We are exposed to a variety of risks relating to non-U.S. sales and operations, including non-U.S. economic and political conditions and fluctuations in currency exchange rates, which could adversely affect our results.
As of December 31, 2015, we had operations based in a number of territories outside of the United States and a significant portion of our business is conducted throughout the world and may be transacted in currencies other than the U.S. Dollar. As a result, we are exposed to the risk of changes in social, political and economic conditions, including inflation, inherent in operating in foreign countries, including those in Asia, Eastern Europe and Latin America which could adversely affect our business, financial condition and/or results of operations. Such changes include changes in the laws and policies that govern foreign investment in countries where the we have operations, hyperinflation, currency devaluation, currency controls, changes in consumer purchasing habits as well as, to a lesser extent, changes in U.S. laws and regulations governing foreign trade and investment.
Our net sales to customers outside of the U.S. for the years ended December 31, 2015, 2014 and 2013 were approximately 66%, 67% and 68% of our revenue, respectively. Fluctuations in foreign currency exchange rates have affected and may continue to affect our results of operations and the value of our foreign assets, which in turn may adversely affect our reported revenues and earnings or the comparability of period-to-period results of operations.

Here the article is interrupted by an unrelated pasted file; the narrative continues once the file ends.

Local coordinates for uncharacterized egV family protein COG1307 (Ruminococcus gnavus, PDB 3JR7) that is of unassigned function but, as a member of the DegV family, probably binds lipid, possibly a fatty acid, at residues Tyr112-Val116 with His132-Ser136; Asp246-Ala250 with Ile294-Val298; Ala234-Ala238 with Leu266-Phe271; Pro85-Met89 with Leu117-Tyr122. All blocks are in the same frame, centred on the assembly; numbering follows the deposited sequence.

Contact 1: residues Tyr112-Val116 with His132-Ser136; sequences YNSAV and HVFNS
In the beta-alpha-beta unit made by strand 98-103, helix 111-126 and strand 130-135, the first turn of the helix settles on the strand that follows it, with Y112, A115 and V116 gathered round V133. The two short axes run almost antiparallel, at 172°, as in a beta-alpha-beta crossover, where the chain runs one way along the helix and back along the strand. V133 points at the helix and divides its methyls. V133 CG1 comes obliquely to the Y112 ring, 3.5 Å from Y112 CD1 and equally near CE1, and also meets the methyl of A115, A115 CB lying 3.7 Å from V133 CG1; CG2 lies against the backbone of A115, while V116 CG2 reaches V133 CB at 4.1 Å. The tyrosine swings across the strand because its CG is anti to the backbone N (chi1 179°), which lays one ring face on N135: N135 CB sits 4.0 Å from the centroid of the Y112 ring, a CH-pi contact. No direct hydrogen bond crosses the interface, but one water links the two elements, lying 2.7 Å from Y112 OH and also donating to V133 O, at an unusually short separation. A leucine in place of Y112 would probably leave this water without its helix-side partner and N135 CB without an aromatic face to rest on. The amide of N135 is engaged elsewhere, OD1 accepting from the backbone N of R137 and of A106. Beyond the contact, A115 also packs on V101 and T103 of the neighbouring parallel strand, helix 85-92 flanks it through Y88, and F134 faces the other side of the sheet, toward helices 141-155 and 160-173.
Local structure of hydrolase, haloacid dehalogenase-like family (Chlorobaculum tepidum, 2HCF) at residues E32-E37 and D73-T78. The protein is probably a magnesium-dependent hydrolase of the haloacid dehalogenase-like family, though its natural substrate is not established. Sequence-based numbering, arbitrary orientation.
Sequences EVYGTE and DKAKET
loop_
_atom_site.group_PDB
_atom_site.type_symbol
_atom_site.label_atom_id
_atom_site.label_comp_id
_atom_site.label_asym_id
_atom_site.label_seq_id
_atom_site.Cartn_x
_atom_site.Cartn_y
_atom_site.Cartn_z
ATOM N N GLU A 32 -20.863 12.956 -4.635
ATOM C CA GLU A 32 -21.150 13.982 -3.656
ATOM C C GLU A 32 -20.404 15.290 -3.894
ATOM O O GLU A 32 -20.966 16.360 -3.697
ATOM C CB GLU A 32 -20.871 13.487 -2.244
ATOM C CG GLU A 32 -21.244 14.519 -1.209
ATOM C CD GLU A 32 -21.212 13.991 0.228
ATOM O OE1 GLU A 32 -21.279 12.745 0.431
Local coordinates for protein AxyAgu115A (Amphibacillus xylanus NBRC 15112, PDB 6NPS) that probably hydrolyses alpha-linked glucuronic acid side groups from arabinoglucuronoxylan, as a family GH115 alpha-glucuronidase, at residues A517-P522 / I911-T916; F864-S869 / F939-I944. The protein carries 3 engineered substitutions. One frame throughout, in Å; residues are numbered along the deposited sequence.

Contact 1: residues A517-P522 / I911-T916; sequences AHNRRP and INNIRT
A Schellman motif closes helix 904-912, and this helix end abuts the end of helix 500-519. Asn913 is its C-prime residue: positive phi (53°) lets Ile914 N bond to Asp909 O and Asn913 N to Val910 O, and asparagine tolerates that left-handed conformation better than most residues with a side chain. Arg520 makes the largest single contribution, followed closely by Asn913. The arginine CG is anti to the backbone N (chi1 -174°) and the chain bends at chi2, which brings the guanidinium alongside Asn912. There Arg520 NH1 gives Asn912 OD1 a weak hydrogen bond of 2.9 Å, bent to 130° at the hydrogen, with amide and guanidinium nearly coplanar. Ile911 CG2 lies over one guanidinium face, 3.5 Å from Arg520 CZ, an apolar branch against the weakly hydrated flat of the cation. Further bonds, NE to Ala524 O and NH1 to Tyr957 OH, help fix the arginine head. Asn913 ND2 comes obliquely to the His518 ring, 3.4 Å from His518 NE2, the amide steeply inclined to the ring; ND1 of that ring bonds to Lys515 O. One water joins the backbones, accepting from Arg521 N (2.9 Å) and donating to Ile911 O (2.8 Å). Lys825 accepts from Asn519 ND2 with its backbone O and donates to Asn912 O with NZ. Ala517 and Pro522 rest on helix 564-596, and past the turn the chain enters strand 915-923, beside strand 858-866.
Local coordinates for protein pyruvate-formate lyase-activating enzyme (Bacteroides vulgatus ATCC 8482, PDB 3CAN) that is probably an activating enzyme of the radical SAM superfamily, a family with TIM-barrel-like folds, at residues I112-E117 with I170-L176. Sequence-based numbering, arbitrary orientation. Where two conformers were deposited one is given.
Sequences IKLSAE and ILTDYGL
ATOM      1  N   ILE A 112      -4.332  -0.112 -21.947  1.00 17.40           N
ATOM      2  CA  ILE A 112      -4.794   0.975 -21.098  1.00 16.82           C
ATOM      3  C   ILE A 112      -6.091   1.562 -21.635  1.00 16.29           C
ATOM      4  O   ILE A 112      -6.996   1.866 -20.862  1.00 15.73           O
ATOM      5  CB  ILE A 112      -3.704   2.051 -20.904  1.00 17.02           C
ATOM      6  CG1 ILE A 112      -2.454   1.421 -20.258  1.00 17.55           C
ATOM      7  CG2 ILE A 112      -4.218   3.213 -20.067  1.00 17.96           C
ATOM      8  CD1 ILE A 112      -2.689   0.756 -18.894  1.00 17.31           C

At this time we do not, but we may in the future, enter into derivatives or other financial instruments in order to hedge our foreign currency exchange risk. It is difficult to predict the impact hedging activities would have on our results of operations.
Our operations may expose us to greater than anticipated income tax liabilities, which could harm our financial condition and results of operations.
We have operations in various taxing jurisdictions in the United States and foreign countries, and there is a risk that the fiscal authorities in one or more jurisdictions may contend that our tax liabilities could be greater relative to prior taxable periods and more than anticipated relative to future taxable periods.

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We believe our worldwide provision for income taxes is reasonable, but our ultimate tax liability may differ from the amounts recorded in our financial statements and may materially adversely affect our financial results in the period or periods for which such determination is made. We have created reserves with respect to such tax liabilities where we believe it to be appropriate. However, there can be no assurance that our ultimate tax liability will not exceed the reserves that we have created.